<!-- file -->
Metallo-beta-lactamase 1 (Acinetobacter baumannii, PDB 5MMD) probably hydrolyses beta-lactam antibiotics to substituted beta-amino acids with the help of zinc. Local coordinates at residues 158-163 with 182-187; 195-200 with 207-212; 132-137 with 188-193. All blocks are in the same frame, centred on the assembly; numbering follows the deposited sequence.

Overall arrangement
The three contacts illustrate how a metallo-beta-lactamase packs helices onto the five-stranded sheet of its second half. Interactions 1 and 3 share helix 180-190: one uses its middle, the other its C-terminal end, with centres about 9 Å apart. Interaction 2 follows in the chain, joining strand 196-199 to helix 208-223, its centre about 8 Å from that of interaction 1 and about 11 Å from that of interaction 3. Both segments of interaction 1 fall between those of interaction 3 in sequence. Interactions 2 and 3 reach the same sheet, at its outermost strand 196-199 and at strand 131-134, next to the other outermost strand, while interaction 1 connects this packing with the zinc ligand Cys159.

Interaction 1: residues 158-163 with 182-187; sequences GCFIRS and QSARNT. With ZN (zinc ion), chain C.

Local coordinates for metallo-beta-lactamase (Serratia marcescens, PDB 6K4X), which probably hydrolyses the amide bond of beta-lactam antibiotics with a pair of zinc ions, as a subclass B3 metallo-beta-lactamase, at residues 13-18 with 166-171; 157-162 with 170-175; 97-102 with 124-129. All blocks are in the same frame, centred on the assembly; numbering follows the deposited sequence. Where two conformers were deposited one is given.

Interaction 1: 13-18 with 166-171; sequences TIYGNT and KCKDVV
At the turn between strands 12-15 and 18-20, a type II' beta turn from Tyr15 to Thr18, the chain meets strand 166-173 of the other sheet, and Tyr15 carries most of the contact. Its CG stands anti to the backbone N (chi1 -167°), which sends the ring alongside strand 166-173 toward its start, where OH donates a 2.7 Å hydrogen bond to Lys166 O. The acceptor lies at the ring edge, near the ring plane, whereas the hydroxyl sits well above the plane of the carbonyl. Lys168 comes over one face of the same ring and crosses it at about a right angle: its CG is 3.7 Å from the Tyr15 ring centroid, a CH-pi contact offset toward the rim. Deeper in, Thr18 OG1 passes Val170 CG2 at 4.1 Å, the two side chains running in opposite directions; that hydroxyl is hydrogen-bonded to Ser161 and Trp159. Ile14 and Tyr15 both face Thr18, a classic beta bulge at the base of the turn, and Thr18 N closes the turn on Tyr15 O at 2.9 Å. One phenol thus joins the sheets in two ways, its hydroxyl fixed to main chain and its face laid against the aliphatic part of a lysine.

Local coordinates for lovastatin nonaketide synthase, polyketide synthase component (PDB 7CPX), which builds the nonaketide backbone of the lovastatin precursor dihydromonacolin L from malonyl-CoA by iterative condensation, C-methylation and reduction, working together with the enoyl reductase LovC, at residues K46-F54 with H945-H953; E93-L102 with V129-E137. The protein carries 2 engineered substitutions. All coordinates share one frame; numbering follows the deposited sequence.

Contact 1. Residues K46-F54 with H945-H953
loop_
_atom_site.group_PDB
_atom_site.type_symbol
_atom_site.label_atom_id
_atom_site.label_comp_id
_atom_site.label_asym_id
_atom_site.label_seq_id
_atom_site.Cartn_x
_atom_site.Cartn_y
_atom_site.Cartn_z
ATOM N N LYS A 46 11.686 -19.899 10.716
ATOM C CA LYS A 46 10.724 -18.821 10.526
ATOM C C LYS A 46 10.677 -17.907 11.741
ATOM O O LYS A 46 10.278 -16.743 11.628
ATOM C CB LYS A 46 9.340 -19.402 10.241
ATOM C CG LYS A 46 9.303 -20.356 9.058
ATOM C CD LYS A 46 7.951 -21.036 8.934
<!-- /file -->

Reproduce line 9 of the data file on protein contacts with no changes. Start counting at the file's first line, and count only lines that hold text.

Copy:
Contact 1. Residues K46-F54 with H945-H953